Melania Trump walked into a conference the other day to summon attention to her first lady's project, using her own "bully pulpit" to curb cyberbullying of children. Who wouldn't report with respectful appreciation what the woman was saying about a major problem confronting our children today? She found out who wouldn't after receiving an onslaught of online bullying for daring to separate herself from her husband's political attack style.
One disappointed critic suggested that the first lady suffers from brain damage. "(G)irlfriend's lack of self-awareness & any sense of shame for her husband's use of the Presidency to bully others, is hard to ignore," tweeted Ana Navarro of CNN. "Only plausible explanation here is, Melania suffered oxygen deprivation to the brain."
There was the inevitable Hitler comparison, this time to der Feuher's wife. "First Lady Melania Trump hosting an anti-bullying event is like Eva Braun hosting a Bat Miztvah," tweeted Holly Figueroa O'Reilly, a songwriter and national co-organizer of the March for Truth movement.
The internet lit up with accusations that Trump was trolling for her husband.
Criticism, of course, is inevitable for a first lady who tries to move out on her own from getting attention because she's the ultimate "wife of" and thin, beautiful and rich. Nancy Reagan was ridiculed for her anti-drug motto, "Just Say No," and trying to appeal to a generation that was dying of drugs and addiction, when her friends in Hollywood were snorting as much cocaine as they could afford (which was a lot). Michelle Obama, who tried to get kids to eat their vegetables, was derided as out of touch with multicultural kids who wanted to get fat on tortillas, pizza, biscuits and bagels. It was her "Let 'em eat tofu" moment.
Nastiness toward the first lady comes with the territory, and with the advent of social media, where there are no gatekeepers and anybody with two thumbs can tweet for attention, the more vicious insult and vitriol the better. Nevertheless, comparing President Trump's political rhetoric aimed at his critics to a first lady's concern for children and encouragement of them learning how to respectfully use their tools of technology is to overlook the power of her bully pulpit on behalf of children.
Stephanie Grisham, communications director for the first lady, says that Trump is aware of the anger directed at her, but "it will not deter her from doing what she feels is right." She's speaking as a mother and first lady, and being both makes her acutely aware of what she sees as "today's fast-paced and ever-connected world," where children are particularly vulnerable and turn to forms of destructive and addictive behavior online.
Bullying is only part of the problem for children on the internet, and the first lady deserves credit for drawing attention to an issue that is specific, hurtful and harmful.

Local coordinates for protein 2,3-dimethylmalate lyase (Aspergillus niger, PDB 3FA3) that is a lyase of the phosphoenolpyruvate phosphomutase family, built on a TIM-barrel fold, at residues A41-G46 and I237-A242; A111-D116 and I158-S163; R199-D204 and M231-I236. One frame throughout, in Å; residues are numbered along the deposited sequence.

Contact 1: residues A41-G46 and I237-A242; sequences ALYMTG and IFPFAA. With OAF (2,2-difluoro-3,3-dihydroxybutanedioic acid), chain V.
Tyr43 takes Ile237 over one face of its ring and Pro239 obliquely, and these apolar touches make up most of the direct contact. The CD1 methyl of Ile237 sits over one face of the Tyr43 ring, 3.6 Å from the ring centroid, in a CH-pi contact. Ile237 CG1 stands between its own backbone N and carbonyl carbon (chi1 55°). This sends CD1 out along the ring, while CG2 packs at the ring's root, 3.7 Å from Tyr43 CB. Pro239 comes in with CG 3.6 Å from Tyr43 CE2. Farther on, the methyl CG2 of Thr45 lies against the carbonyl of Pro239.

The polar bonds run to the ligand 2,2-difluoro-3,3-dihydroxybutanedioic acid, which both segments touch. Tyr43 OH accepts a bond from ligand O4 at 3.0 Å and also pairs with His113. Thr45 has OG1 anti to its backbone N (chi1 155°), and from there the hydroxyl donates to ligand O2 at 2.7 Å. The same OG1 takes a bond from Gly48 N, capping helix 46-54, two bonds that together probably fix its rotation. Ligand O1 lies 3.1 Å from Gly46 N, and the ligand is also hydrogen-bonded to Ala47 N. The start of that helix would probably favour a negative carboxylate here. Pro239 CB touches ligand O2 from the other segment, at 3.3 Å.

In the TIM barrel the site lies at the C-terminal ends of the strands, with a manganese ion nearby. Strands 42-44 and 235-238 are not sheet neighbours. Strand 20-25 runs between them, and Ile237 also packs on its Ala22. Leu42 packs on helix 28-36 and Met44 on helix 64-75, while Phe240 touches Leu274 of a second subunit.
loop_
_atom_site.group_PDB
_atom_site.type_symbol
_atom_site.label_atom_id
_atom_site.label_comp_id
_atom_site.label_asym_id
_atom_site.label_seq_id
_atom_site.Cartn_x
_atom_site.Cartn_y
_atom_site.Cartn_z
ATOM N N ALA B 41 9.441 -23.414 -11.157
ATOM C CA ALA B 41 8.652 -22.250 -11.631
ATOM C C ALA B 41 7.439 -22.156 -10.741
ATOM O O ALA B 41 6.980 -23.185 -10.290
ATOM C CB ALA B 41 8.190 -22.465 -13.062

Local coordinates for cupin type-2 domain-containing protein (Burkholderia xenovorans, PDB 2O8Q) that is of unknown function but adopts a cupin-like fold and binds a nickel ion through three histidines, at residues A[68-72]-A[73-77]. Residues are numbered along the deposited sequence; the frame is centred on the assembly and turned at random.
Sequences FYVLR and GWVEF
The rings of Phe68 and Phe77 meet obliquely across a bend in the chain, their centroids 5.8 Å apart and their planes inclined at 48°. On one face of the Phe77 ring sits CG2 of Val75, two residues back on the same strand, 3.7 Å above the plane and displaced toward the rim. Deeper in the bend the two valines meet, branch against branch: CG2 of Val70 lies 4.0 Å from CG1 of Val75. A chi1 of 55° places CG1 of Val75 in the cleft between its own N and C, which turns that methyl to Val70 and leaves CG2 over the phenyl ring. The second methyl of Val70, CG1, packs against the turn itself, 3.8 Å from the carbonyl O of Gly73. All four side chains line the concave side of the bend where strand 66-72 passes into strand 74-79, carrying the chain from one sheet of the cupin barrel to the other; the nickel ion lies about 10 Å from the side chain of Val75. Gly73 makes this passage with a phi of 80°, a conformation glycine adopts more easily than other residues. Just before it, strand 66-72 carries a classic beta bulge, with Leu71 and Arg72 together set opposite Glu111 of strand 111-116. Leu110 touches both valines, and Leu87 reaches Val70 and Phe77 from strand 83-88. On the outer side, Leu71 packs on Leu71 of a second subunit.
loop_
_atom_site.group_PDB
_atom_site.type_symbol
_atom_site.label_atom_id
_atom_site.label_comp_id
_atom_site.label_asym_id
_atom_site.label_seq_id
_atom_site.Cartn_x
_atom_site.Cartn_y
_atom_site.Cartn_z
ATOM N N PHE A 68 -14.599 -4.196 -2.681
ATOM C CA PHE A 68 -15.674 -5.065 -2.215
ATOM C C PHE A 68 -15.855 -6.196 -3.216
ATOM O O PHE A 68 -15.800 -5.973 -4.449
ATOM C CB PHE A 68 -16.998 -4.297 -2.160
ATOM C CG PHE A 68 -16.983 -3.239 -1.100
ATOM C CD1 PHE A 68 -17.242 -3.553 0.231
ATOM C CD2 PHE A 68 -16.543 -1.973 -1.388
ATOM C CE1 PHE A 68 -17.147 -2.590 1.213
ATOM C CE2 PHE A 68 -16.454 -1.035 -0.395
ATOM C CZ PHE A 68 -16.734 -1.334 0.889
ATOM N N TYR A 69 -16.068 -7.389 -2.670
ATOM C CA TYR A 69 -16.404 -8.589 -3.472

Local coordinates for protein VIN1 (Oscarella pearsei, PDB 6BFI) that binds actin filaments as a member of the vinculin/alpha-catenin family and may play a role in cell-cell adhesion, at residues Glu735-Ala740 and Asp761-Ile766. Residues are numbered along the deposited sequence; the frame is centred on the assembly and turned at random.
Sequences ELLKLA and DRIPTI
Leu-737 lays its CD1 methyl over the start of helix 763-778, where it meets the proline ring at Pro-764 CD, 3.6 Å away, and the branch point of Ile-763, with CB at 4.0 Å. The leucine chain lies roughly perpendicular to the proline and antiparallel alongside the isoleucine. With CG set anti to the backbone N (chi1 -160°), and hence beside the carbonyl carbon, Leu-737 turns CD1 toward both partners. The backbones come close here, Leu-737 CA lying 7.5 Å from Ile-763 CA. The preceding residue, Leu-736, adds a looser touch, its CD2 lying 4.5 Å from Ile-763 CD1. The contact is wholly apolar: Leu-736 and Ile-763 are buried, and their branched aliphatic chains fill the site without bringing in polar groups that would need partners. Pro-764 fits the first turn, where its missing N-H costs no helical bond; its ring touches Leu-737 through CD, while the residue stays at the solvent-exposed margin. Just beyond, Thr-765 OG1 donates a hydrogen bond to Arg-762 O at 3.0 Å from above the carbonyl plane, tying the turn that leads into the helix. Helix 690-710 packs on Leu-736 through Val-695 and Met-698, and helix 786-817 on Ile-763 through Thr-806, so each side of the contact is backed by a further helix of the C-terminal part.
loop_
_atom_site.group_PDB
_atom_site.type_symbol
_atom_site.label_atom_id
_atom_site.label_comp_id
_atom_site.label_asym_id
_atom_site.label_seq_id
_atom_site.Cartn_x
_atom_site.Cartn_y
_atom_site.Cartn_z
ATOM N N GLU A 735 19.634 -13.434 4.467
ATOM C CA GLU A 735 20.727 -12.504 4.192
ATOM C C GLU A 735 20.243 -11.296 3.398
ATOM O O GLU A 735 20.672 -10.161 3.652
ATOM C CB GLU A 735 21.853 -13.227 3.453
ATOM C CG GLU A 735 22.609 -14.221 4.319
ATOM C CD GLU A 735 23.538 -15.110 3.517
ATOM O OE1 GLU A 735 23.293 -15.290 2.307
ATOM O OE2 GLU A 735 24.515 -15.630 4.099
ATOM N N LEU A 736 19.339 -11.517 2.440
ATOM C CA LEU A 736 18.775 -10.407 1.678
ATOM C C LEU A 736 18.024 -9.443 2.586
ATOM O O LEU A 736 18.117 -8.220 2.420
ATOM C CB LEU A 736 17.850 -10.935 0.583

"Eighth Grade" is the popular new movie about the first generation growing up in the omnipresent cyberworld, where navigational familiarity with the digital culture is required for survival. It shows the memorable pitfalls of coming of age, seen through a screen, darkly.
If Donald Trump is our first tweeting president, Melania Trump is the first first lady to recognize the internet as an obstacle course that children must learn to run. Kayla, the "Eighth Grade" protagonist, is today's Everygirl who must discover who she is through the tiny screen she holds in her hand. The movie portrays the Brave New World of cyberspace as neither utopian nor dystopian, but for an adolescent, as life itself. Kayla ignores her immediate surroundings for a digital conversation and consequently suffers slings and arrows of outrageous fortune determined by texts and videos.
The psychology of growing up is squeezed into a small hand-held device that absorbs all the energy in a room and revises Descartes' famous philosophical observation to "I watch therefore I am."
The director, Bo Burnham, grew up making frequent appearances in videos on YouTube. He knows the world he describes, and for adult generations that suffer through the distracted conversations with adolescents attached to cellphones, it's probably required viewing. It expresses the promise and pain of the new means of communication and shows how the digital format is now the dominant form for reaching children.
"Let's face it," Trump told the summit on cyberbullying, "most children are more aware of the benefits and pitfalls of social media than some adults." She encourages social media and technology companies to make more opportunities for young people to share positive ideas for how to be good citizens online. "By listening to children's ideas and concerns, I believe adults will be better able to help them navigate this often-difficult topic."
That requires more than cyberbullying by adults who should know better.